The Big E of Big E Toys
I was driving down Highway 61 yesterday. The Highway 61 - the one immortalized in the 1965 Bob Dylan song "Highway 61 Revisited". While driving back from a Memorial Day weekend up north with my family, I was trying to avoid some construction traffic on Interstate 35 and I found myself on a small section of Highway 61 (a highway that runs from northern Minnesota all the way down to New Orleans). And although I was only on 61 for a short while, it got me thinking again about Bob Dylan.
I kept thinking about last week's post and 'The 70 Greatest Dylan Songs' cover story from Rolling Stone magazine the week before. And the Manchester Free Trade Hall concert in '66. And Michael Portnoy's 'soy bomb' dance thing at the 1998 Grammy Awards. And the at times intelligible growl-like vocal mumblings. And the scruffy hair. And the'well, you get the picture.
Bob Dylan was creative, and innovative and eccentric, and so on, and so on. He's considered a living legend. But he's had his critics. And that's what I started thinking about while driving down Highway 61.
There are those that don't care for Bob Dylan's music. That's certainly fine. To each his or her own. There are some though that criticize him not necessarily directly for his music, but for other things. Bob Dylan cultivated an image early in his career built around folk music. Acoustic folk music. Then he went electric. Bob Dylan was criticized.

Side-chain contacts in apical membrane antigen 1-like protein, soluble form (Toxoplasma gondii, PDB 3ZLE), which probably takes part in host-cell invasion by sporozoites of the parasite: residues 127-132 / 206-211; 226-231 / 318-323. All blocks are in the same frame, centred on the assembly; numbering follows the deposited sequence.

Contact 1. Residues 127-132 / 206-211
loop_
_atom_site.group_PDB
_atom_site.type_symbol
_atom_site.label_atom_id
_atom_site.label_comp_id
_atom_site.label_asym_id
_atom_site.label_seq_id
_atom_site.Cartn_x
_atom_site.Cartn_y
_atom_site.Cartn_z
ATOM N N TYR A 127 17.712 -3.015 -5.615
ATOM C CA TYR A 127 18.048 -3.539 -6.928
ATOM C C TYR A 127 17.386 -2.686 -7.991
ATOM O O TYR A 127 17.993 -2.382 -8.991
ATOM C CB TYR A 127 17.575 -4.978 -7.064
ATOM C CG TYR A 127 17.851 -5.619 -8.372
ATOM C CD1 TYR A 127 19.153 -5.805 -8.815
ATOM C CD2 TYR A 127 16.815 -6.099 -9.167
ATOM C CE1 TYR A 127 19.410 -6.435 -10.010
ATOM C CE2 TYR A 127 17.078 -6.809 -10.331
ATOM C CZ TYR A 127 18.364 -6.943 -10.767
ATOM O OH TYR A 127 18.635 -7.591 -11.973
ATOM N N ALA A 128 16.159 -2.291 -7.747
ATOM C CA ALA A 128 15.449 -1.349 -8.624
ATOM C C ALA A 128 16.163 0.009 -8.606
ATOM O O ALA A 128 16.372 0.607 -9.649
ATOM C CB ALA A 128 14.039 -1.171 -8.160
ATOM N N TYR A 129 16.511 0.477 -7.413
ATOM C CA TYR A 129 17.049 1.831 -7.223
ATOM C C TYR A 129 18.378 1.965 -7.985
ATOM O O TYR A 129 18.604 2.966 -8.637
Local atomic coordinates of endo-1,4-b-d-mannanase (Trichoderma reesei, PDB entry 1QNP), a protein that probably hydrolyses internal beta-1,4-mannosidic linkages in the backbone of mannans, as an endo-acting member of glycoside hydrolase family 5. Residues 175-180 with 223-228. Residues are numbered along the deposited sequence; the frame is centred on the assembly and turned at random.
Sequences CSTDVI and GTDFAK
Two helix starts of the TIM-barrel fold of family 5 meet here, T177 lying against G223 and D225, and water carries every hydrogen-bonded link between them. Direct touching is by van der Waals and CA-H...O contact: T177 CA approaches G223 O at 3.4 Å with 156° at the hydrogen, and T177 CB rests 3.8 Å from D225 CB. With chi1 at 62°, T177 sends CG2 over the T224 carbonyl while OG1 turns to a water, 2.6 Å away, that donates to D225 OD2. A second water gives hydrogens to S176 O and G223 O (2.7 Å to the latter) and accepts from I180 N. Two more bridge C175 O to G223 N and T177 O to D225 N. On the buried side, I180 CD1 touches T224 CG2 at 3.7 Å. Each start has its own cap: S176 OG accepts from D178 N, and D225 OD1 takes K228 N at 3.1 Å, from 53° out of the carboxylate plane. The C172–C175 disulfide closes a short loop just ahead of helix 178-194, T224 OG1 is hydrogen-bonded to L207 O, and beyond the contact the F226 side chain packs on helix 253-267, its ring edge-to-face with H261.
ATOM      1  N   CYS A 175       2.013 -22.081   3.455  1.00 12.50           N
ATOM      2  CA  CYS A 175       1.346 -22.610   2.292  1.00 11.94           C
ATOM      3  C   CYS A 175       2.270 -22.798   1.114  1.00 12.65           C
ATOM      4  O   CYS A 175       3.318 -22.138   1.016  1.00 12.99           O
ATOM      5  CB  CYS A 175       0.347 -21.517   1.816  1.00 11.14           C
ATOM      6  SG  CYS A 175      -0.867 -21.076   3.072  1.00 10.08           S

Throughout his career Bob Dylan has cultivated the image of a recluse. He's been anti- establishment. He's also the guy that more recently did some ads for Victoria Secret, that big retail brand that's pretty much as far away from anti-establishment as you can get. Bob Dylan was criticized.
Bob Dylan is the guy that wrote all those protest songs. He's for personal and political freedoms. Just a couple months ago Dylan went to China and sang what was construed as a censored set list. Bob Dylan was criticized.
I guess my point is this. Change is a hard thing to swallow sometimes. You can spend a fair amount of time developing a reputation, or an image, or even an innovation. And when you decide to deviate from what might be considered your next expected move, you better bet you'll get some criticism. Just be prepared.